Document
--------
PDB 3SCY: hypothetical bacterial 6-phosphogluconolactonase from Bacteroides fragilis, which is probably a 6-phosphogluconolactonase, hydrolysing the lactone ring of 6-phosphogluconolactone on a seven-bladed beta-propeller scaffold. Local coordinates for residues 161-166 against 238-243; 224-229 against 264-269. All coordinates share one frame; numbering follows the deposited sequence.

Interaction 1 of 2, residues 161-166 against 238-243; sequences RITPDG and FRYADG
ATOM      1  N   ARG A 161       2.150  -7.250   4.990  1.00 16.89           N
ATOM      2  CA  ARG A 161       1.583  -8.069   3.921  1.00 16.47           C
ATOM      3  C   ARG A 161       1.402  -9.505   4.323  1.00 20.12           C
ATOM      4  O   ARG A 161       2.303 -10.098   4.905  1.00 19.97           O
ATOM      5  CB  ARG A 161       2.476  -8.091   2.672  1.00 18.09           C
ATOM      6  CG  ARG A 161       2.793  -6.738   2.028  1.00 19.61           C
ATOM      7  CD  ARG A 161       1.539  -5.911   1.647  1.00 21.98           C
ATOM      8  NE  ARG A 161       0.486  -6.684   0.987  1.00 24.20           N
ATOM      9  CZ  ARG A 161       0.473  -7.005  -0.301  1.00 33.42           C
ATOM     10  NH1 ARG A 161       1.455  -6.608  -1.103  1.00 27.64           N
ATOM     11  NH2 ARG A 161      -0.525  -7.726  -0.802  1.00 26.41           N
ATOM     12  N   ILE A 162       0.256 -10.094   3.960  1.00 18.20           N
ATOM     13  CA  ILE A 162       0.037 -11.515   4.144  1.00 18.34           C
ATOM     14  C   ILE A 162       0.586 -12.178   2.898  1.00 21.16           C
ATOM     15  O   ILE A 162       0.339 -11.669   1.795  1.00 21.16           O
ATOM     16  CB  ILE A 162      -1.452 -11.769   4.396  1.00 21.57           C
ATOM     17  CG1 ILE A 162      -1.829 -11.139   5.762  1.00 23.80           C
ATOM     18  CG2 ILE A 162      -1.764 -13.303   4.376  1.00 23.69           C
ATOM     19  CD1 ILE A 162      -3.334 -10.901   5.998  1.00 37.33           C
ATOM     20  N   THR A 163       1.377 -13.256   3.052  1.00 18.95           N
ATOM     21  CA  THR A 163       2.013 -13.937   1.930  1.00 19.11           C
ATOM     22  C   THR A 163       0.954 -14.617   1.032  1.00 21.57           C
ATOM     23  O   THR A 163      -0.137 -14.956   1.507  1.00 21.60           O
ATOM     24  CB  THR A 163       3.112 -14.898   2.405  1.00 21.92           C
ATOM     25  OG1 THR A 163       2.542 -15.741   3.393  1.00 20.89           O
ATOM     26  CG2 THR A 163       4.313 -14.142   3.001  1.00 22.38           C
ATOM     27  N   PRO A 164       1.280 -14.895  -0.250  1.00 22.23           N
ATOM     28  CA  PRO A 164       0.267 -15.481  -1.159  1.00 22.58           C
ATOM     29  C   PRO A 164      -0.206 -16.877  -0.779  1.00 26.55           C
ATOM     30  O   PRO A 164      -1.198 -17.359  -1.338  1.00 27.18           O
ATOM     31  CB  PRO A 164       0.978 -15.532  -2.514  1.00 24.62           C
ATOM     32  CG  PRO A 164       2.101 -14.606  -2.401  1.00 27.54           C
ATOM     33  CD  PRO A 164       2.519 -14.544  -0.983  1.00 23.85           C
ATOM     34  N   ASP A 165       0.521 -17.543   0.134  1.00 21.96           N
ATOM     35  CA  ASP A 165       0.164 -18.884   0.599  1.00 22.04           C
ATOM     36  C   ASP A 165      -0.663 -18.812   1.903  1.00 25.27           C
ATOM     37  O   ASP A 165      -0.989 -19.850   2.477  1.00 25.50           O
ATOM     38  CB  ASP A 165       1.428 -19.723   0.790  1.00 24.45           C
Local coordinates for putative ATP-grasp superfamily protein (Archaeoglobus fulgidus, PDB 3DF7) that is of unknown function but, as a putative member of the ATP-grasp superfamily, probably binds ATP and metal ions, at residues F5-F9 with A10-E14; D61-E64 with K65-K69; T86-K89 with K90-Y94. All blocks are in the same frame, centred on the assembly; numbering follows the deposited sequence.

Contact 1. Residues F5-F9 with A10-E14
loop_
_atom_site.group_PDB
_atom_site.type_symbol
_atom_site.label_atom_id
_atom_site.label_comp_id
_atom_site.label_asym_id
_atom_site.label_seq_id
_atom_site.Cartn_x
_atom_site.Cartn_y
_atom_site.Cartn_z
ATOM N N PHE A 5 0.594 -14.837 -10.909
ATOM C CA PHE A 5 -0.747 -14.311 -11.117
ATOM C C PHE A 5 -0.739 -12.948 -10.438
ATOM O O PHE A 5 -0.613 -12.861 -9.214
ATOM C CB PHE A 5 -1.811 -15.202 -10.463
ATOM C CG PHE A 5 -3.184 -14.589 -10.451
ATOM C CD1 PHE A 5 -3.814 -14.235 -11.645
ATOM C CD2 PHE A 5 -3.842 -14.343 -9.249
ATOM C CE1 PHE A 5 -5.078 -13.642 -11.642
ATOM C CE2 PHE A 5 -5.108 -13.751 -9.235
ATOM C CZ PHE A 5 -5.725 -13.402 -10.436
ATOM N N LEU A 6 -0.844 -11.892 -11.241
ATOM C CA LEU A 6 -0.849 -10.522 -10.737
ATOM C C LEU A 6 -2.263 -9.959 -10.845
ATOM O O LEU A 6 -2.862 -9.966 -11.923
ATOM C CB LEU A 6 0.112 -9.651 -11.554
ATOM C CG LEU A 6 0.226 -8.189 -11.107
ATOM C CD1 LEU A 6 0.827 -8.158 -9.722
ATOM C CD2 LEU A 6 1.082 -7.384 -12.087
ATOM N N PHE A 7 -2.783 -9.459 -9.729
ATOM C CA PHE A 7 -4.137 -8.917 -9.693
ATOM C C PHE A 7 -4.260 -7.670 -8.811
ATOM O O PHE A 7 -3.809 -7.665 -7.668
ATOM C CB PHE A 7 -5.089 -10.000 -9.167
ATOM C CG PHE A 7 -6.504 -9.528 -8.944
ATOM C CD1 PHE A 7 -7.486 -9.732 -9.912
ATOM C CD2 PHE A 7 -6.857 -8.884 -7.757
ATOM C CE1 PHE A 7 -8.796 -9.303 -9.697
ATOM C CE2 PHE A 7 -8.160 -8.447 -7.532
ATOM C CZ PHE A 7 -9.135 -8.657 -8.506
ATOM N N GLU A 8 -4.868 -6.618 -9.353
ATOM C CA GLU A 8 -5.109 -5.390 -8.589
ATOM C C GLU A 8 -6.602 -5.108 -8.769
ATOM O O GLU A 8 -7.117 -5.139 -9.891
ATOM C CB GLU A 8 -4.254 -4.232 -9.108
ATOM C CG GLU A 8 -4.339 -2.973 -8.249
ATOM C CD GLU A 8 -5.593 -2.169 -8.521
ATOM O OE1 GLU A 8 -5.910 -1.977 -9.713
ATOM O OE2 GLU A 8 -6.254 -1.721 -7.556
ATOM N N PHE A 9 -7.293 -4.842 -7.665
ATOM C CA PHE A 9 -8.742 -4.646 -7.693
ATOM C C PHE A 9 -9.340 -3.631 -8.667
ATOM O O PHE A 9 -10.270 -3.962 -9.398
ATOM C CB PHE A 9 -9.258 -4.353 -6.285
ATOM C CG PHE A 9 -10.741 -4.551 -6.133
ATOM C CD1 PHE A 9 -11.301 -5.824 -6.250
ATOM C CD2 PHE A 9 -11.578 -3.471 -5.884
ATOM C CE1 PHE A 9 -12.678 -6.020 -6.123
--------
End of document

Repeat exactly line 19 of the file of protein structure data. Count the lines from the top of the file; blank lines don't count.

ATOM     17  CG1 ILE A 162      -1.829 -11.139   5.762  1.00 23.80           C